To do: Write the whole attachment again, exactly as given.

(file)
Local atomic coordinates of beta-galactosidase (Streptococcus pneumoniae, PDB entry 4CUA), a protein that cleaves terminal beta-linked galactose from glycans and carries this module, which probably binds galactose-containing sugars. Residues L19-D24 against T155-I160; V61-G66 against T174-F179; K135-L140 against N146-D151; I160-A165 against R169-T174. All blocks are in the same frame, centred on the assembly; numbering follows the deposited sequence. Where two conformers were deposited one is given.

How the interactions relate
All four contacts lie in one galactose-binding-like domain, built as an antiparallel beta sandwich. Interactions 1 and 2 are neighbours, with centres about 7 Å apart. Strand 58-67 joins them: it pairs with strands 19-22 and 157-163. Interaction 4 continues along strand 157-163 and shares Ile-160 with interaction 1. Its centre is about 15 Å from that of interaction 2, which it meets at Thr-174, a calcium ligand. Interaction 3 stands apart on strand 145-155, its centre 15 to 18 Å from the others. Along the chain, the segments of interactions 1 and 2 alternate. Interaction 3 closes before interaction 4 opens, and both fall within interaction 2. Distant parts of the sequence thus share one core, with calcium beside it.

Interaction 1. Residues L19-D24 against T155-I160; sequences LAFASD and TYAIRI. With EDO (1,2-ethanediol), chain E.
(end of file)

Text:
Local atomic coordinates of beta-galactosidase (Streptococcus pneumoniae, PDB entry 4CUA), a protein that cleaves terminal beta-linked galactose from glycans and carries this module, which probably binds galactose-containing sugars. Residues L19-D24 against T155-I160; V61-G66 against T174-F179; K135-L140 against N146-D151; I160-A165 against R169-T174. All blocks are in the same frame, centred on the assembly; numbering follows the deposited sequence. Where two conformers were deposited one is given.

How the interactions relate
All four contacts lie in one galactose-binding-like domain, built as an antiparallel beta sandwich. Interactions 1 and 2 are neighbours, with centres about 7 Å apart. Strand 58-67 joins them: it pairs with strands 19-22 and 157-163. Interaction 4 continues along strand 157-163 and shares Ile-160 with interaction 1. Its centre is about 15 Å from that of interaction 2, which it meets at Thr-174, a calcium ligand. Interaction 3 stands apart on strand 145-155, its centre 15 to 18 Å from the others. Along the chain, the segments of interactions 1 and 2 alternate. Interaction 3 closes before interaction 4 opens, and both fall within interaction 2. Distant parts of the sequence thus share one core, with calcium beside it.

Interaction 1. Residues L19-D24 against T155-I160; sequences LAFASD and TYAIRI. With EDO (1,2-ethanediol), chain E.